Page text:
KG: SOUNDS LIKE YOU HAVE YOUR HANDS FULL. WHAT ABOUT THE CLASSIC’S EDUCATION PROGRAMS?
KHR: We have an amazing director of education, Kacey Roye. As we consider the work our theater does and how we can ensure conversation within the community, we also always look at how we can bring in the educational aspect.
We always believed that Shakespeare and the classics help students learn, and there are now studies that prove it. It helps them with their language skills and their SAT scores. It’s amazing how many positive things it does. So Kacey’s job is to work with the young people in our community and help them connect with these plays.
We have three major programs. One of them is the AIM High Program which stands for Apprenticeship, Internship, and Mentorship. We have high school and college students who work with us, sometimes one show at a time and sometimes for an entire season. They come in and apprentice. They tell us what their ultimate goals are, whether it’s acting or set design. They get to meet Kacey and the cast, and we connect them with a mentor to serve as a sounding board for their questions.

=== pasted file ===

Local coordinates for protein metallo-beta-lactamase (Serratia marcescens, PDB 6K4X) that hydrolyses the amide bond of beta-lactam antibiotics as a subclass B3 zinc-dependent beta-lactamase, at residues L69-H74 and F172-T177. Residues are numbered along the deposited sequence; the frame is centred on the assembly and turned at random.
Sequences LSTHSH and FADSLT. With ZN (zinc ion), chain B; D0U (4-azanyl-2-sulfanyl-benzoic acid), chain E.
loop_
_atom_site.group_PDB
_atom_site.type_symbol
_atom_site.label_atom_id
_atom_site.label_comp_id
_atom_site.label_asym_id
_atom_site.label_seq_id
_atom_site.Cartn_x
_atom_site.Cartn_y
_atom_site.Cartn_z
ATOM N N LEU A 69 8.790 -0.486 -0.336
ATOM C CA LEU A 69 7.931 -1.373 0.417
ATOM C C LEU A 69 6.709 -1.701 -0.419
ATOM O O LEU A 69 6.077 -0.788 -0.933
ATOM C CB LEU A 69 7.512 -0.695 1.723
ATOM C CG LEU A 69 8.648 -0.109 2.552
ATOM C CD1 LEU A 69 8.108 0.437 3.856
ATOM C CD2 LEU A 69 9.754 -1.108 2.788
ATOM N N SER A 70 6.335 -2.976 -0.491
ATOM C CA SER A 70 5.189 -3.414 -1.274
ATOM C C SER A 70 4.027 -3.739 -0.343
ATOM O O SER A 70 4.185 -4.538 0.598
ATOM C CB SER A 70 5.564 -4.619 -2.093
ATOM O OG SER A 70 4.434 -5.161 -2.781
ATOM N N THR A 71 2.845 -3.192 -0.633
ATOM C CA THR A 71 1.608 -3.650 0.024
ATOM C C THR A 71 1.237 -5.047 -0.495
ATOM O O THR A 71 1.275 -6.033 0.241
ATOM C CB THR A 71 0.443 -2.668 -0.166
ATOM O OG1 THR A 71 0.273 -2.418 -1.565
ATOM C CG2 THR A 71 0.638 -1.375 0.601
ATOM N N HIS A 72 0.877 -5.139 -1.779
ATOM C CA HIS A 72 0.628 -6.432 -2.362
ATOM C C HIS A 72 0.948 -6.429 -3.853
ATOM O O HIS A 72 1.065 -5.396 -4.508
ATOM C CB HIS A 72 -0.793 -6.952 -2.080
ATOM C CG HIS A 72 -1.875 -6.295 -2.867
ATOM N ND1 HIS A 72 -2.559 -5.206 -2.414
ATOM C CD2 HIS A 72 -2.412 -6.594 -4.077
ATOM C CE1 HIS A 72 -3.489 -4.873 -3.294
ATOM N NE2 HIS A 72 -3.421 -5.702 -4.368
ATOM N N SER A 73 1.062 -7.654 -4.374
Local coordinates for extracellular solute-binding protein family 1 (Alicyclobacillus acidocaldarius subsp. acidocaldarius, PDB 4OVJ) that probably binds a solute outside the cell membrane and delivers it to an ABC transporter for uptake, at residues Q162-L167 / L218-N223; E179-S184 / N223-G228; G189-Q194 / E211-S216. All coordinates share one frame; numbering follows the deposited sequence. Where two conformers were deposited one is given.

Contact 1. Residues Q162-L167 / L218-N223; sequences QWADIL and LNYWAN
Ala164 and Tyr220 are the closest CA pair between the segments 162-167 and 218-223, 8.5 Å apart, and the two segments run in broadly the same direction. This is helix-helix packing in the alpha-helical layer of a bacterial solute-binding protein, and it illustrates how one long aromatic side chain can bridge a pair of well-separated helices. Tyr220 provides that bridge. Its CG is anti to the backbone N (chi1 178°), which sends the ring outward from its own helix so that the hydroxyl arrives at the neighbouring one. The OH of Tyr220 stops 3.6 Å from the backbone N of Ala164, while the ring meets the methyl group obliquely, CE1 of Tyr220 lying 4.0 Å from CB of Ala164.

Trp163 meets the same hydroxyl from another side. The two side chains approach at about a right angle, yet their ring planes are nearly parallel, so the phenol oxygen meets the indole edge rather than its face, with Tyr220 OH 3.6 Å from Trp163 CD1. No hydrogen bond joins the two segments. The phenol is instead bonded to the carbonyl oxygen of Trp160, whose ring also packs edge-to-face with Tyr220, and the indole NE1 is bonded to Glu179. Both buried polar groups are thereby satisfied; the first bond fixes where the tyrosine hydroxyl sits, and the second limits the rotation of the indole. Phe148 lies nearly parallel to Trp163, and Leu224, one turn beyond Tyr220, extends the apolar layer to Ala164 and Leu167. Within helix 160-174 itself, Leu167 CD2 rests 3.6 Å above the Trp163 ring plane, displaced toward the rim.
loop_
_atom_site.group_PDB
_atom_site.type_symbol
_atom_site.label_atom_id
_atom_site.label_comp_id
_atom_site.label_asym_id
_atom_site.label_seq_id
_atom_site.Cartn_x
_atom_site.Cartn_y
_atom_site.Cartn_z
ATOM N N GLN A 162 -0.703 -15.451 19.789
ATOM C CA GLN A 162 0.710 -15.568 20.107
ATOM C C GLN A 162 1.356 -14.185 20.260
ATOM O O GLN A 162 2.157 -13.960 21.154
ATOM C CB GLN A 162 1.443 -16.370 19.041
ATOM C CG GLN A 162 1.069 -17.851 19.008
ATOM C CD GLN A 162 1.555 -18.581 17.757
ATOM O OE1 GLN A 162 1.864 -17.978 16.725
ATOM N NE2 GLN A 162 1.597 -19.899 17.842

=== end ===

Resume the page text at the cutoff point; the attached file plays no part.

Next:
We also do Classics in the Classroom, where we take professional artists and educators to the schools, mostly middle school and high school. We bring in the classics like Shakespeare and Greek tragedies and do workshops with the students. It really makes the language and relevance come alive for them, whether it’s a language, a humanities, or history class – anywhere students can enjoy Shakespeare or other classical works.
The last program is Student Performance Night, held at the theater. Students can attend for free. They get an opportunity to see the plays and performers they’ve been involved with in the actual setting. We also provide them with study guides and offer talkbacks with the cast and crew afterwards.
KG: IN THE AGE OF KARDASHIAN, IT’S REALLY IMPORTANT TO EDUCATE THE YOUNGER GENERATION ON THE CLASSIC WORKS.
KHR: Absolutely. To kids, “classic” can mean “eat your vegetables,” and that’s a negative. But the younger you get them, the better the result. I did a workshop couple of years ago at an elementary school with a fourth grade class. We did hands-on things with Shakespeare, such as saying their name in iambic pentameter, and it went over really well. At that age, these kids aren’t jaded yet, and they really loved it. It gets them to think beyond the Kardashians – beyond the twelve words that are traditionally used in sitcoms.